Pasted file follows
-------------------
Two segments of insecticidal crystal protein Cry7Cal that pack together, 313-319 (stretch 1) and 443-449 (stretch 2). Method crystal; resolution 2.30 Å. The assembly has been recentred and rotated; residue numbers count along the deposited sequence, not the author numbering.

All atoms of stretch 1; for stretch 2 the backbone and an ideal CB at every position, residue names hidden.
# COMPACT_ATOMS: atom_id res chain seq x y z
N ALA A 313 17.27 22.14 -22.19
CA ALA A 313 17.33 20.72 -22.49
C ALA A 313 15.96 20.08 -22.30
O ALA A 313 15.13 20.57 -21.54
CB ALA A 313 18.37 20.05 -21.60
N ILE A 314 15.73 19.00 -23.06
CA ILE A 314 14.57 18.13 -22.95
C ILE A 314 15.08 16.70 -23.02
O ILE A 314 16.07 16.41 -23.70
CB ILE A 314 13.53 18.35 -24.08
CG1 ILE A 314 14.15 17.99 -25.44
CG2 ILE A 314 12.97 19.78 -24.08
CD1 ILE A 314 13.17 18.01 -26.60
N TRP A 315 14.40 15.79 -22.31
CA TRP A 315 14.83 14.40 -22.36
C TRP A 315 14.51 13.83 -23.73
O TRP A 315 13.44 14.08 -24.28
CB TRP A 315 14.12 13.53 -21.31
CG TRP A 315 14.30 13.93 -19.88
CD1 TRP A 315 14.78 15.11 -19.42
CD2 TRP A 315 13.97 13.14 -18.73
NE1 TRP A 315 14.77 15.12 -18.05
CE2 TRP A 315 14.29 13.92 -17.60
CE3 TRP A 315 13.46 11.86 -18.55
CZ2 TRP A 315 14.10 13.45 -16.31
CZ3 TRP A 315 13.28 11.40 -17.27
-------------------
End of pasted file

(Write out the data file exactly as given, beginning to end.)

Two segments of insecticidal crystal protein Cry7Cal that pack together, 313-319 (stretch 1) and 443-449 (stretch 2). Method crystal; resolution 2.30 Å. The assembly has been recentred and rotated; residue numbers count along the deposited sequence, not the author numbering.

All atoms of stretch 1; for stretch 2 the backbone and an ideal CB at every position, residue names hidden.
# COMPACT_ATOMS: atom_id res chain seq x y z
N ALA A 313 17.27 22.14 -22.19
CA ALA A 313 17.33 20.72 -22.49
C ALA A 313 15.96 20.08 -22.30
O ALA A 313 15.13 20.57 -21.54
CB ALA A 313 18.37 20.05 -21.60
N ILE A 314 15.73 19.00 -23.06
CA ILE A 314 14.57 18.13 -22.95
C ILE A 314 15.08 16.70 -23.02
O ILE A 314 16.07 16.41 -23.70
CB ILE A 314 13.53 18.35 -24.08
CG1 ILE A 314 14.15 17.99 -25.44
CG2 ILE A 314 12.97 19.78 -24.08
CD1 ILE A 314 13.17 18.01 -26.60
N TRP A 315 14.40 15.79 -22.31
CA TRP A 315 14.83 14.40 -22.36
C TRP A 315 14.51 13.83 -23.73
O TRP A 315 13.44 14.08 -24.28
CB TRP A 315 14.12 13.53 -21.31
CG TRP A 315 14.30 13.93 -19.88
CD1 TRP A 315 14.78 15.11 -19.42
CD2 TRP A 315 13.97 13.14 -18.73
NE1 TRP A 315 14.77 15.12 -18.05
CE2 TRP A 315 14.29 13.92 -17.60
CE3 TRP A 315 13.46 11.86 -18.55
CZ2 TRP A 315 14.10 13.45 -16.31
CZ3 TRP A 315 13.28 11.40 -17.27